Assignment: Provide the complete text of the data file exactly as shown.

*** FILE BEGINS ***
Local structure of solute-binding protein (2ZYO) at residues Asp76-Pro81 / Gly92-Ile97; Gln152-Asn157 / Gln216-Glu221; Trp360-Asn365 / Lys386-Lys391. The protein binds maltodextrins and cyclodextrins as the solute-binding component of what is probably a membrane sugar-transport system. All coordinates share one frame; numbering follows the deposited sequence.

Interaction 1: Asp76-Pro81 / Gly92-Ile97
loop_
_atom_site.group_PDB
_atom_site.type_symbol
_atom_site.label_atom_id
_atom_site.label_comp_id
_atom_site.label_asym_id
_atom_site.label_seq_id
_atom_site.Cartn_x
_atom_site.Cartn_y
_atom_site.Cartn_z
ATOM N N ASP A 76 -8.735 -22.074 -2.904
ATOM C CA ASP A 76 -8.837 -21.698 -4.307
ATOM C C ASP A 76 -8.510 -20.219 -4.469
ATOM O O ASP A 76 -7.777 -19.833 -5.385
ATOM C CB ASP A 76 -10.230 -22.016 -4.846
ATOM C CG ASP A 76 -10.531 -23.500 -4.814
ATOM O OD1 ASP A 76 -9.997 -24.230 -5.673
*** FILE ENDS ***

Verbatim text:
Local structure of solute-binding protein (2ZYO) at residues Asp76-Pro81 / Gly92-Ile97; Gln152-Asn157 / Gln216-Glu221; Trp360-Asn365 / Lys386-Lys391. The protein binds maltodextrins and cyclodextrins as the solute-binding component of what is probably a membrane sugar-transport system. All coordinates share one frame; numbering follows the deposited sequence.

Interaction 1: Asp76-Pro81 / Gly92-Ile97
loop_
_atom_site.group_PDB
_atom_site.type_symbol
_atom_site.label_atom_id
_atom_site.label_comp_id
_atom_site.label_asym_id
_atom_site.label_seq_id
_atom_site.Cartn_x
_atom_site.Cartn_y
_atom_site.Cartn_z
ATOM N N ASP A 76 -8.735 -22.074 -2.904
ATOM C CA ASP A 76 -8.837 -21.698 -4.307
ATOM C C ASP A 76 -8.510 -20.219 -4.469
ATOM O O ASP A 76 -7.777 -19.833 -5.385
ATOM C CB ASP A 76 -10.230 -22.016 -4.846
ATOM C CG ASP A 76 -10.531 -23.500 -4.814
ATOM O OD1 ASP A 76 -9.997 -24.230 -5.673